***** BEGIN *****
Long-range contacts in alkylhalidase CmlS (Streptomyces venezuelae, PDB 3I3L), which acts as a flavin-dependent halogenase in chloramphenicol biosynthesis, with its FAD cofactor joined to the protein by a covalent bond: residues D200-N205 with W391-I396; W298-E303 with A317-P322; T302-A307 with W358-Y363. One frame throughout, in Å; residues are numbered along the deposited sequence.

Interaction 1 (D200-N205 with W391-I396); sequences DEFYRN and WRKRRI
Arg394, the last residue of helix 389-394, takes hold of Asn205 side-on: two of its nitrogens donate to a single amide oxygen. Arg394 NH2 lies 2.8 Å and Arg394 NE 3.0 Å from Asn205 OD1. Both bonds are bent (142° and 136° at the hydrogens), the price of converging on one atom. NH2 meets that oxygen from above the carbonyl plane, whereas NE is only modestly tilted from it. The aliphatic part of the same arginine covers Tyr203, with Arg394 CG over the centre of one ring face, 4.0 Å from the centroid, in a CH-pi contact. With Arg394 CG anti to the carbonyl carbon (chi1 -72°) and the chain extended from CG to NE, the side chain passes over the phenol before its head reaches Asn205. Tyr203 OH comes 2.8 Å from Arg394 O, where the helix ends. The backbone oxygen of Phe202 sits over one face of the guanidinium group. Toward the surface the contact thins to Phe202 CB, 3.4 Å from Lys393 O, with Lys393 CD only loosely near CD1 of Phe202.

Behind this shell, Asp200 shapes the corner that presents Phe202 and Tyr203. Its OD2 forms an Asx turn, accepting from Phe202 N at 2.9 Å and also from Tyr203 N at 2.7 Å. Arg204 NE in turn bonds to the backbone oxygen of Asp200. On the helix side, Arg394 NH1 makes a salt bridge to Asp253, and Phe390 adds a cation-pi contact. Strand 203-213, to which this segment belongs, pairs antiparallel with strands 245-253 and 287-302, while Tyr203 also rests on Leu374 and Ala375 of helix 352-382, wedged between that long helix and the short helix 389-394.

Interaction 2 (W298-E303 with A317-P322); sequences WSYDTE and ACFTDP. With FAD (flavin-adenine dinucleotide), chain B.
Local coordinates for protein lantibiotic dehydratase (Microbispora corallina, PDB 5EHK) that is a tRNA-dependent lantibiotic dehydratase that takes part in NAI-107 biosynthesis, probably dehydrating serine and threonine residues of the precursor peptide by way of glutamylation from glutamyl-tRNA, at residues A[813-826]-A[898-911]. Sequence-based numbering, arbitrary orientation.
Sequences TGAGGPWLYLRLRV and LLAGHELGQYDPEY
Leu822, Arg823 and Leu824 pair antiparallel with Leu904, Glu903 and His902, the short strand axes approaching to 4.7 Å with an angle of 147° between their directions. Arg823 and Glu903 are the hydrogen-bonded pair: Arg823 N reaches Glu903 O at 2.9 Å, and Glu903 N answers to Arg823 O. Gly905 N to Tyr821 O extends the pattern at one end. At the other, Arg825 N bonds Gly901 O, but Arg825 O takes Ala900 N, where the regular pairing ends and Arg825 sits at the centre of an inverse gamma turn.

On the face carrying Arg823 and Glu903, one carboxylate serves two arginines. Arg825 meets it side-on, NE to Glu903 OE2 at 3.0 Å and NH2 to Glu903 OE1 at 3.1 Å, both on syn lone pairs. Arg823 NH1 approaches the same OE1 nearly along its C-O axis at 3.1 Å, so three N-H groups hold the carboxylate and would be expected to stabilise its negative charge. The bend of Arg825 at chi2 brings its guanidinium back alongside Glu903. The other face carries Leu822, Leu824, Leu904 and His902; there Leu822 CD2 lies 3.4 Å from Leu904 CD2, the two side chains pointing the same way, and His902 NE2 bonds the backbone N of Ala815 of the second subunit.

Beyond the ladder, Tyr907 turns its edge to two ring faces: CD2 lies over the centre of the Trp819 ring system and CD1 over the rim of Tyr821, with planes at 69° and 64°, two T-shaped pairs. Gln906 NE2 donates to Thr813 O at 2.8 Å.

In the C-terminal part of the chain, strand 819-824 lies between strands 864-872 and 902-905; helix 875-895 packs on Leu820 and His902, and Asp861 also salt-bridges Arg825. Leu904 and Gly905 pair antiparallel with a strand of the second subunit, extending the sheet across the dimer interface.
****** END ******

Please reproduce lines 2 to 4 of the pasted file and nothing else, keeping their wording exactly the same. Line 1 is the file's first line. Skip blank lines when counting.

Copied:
Interaction 1 (D200-N205 with W391-I396); sequences DEFYRN and WRKRRI
Arg394, the last residue of helix 389-394, takes hold of Asn205 side-on: two of its nitrogens donate to a single amide oxygen. Arg394 NH2 lies 2.8 Å and Arg394 NE 3.0 Å from Asn205 OD1. Both bonds are bent (142° and 136° at the hydrogens), the price of converging on one atom. NH2 meets that oxygen from above the carbonyl plane, whereas NE is only modestly tilted from it. The aliphatic part of the same arginine covers Tyr203, with Arg394 CG over the centre of one ring face, 4.0 Å from the centroid, in a CH-pi contact. With Arg394 CG anti to the carbonyl carbon (chi1 -72°) and the chain extended from CG to NE, the side chain passes over the phenol before its head reaches Asn205. Tyr203 OH comes 2.8 Å from Arg394 O, where the helix ends. The backbone oxygen of Phe202 sits over one face of the guanidinium group. Toward the surface the contact thins to Phe202 CB, 3.4 Å from Lys393 O, with Lys393 CD only loosely near CD1 of Phe202.

Behind this shell, Asp200 shapes the corner that presents Phe202 and Tyr203. Its OD2 forms an Asx turn, accepting from Phe202 N at 2.9 Å and also from Tyr203 N at 2.7 Å. Arg204 NE in turn bonds to the backbone oxygen of Asp200. On the helix side, Arg394 NH1 makes a salt bridge to Asp253, and Phe390 adds a cation-pi contact. Strand 203-213, to which this segment belongs, pairs antiparallel with strands 245-253 and 287-302, while Tyr203 also rests on Leu374 and Ala375 of helix 352-382, wedged between that long helix and the short helix 389-394.